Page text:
Kunsthalle Basel presents the first solo exhibition in Switzerland by the Georgian artist Thea Djordjadze (1971, Tbilisi).
The show’s title – endless enclosure – conveys a powerful image of an open horizon but its paradoxical formulation also brings to mind Alain de Lille’s famous 12th century description of the mystical geometry of the absolute as a “cosmic sphere, whose centre is everywhere and circumference nowhere”. These thoughts can be later found reiterated in the writings of Giordano Bruno, Pascal, Nietzsche and other Western philosophers, but also in Zen Buddhism. The position of the viewer in the exhibition is inscribed within a set of variable spatial parameters, as the distances between the objects and their relative scale change with the movement of the perceiving subject, while the endless enclosure of the surrounding “world” remains constant.
Thea Djordjadze mainly works with sculpture although she has also realized performances and been involved in music projects. In her sculptures, she often uses perishable, fragile, everyday materials that are derived from the vocabulary of domesticity and may hint at femininity, such as plaster, ceramic, silicon, sponge, cardboard, textiles and soap. The shelves, railings, walls and boxes that support or encase the sculptural objects, are simple but delicate architectural structures of wood and metal. Their expression stands in stark contrast to the organic shapes and “unfinished” surfaces of modestly scaled sculptures propped against walls, resting on shelves or hanging from railings. These passive-aggressive configurations of conflicting but mutually dependent objects make cryptic and elliptical reference to the sculpture of classical modernism. The artist’s drawings and watercolours are often part of installations, doubling and heightening their expressive impact and also underlining the fragmentary, unfinished state of the work. They are neither preliminary sketches for future three-dimensional works nor are they studies of already existing sculptures or autonomous pieces. It is as if the sculptures were living bodies that have assumed a definitive shape and became motionless only for a moment – and the drawings have taken note of their temporary appearance.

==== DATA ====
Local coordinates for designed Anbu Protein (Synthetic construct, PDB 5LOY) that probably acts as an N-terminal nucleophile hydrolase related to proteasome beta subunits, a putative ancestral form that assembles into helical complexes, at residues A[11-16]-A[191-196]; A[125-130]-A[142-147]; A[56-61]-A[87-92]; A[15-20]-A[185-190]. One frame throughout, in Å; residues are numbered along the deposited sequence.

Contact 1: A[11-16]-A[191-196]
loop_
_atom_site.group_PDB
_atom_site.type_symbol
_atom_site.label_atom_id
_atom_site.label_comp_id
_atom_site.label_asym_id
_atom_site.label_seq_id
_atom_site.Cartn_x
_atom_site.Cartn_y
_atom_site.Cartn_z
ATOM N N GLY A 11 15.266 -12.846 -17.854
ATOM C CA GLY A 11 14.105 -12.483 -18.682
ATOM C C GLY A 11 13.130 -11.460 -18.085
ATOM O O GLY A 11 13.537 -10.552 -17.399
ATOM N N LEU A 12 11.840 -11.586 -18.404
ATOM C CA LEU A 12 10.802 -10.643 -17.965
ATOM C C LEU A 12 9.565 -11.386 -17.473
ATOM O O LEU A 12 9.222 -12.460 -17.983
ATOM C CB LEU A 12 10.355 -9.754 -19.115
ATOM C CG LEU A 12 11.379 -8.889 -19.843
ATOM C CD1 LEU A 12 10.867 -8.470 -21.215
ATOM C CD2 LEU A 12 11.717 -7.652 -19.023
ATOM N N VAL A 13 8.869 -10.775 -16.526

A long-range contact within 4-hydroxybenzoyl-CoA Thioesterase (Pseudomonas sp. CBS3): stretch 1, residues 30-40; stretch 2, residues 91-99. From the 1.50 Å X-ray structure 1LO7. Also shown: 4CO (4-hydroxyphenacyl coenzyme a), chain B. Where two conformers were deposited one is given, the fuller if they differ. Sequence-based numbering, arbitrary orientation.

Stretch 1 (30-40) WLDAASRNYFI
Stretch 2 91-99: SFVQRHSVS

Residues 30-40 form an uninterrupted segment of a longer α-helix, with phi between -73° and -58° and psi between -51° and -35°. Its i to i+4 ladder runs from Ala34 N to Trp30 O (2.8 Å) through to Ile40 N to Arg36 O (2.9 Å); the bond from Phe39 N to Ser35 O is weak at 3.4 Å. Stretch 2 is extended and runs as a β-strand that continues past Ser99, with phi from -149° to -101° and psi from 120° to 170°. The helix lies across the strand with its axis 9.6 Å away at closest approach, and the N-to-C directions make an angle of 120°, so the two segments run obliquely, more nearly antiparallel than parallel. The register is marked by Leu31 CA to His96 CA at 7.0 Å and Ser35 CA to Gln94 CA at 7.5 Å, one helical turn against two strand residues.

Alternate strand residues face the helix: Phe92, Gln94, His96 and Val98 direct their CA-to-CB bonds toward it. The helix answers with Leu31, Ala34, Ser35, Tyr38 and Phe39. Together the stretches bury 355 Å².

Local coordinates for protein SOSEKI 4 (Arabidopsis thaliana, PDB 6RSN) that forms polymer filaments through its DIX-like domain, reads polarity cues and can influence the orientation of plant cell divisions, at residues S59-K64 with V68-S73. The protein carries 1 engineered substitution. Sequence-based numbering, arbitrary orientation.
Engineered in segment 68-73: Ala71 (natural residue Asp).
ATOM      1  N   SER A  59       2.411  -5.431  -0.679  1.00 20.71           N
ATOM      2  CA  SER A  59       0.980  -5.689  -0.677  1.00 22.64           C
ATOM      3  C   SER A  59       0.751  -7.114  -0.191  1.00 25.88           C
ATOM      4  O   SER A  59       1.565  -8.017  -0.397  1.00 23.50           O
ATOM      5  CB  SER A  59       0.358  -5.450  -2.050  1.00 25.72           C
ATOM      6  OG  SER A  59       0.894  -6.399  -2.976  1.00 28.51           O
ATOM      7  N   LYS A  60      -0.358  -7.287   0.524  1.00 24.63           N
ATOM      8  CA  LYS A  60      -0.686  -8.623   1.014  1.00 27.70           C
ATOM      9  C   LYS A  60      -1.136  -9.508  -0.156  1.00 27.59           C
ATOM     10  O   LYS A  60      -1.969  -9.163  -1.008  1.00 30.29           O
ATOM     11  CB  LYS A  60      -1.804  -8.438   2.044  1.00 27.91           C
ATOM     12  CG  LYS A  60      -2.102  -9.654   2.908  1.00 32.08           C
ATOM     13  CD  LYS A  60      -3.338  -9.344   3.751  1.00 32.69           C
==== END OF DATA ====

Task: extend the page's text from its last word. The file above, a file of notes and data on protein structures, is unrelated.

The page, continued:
The transitory character of these sculptural works is reinforced by including specific existing cultural artefacts in the installation at Kunsthalle Basel. From the collection of Richard Hersberger in Muttenz, Thea Djordjadze selected carpets manufactured by nomads in different regions of the world. In nomadic cultures, the richly decorated carpets have meaning as status symbols as well as being an abstract record of the personal and social history of their makers and their families. They also serve a practical purpose, replacing the furniture used in sedentary culture. Carpets designate a home in time: a moving place in the endless enclosure.
The exhibition has been generously supported by Martin Hatebur.
Additional support has been provided by Sprüth Magers Gallery, Berlin/London.
Thea Djordjadze was represented in the Lyon Biennial (with Rosemarie Trockel, 2007) and the Berlin Biennial (at Neue Nationalgalerie and Skulpturenpark Berlin-Zentrum, 2008). She had important solo exhibitions at Studio Voltaire in London (Possibility, Nansen, 2006) and Kunstverein Nuremberg (2008, with comprehensive catalogue). She was a member of the artists’ collective hobbypopMUSEUM (1999-2003) and has curated exhibitions (most recently Salome Machaidze, Emma Nilsson, Michail Pirgelis at Micky Schubert Gallery, Berlin, 2008).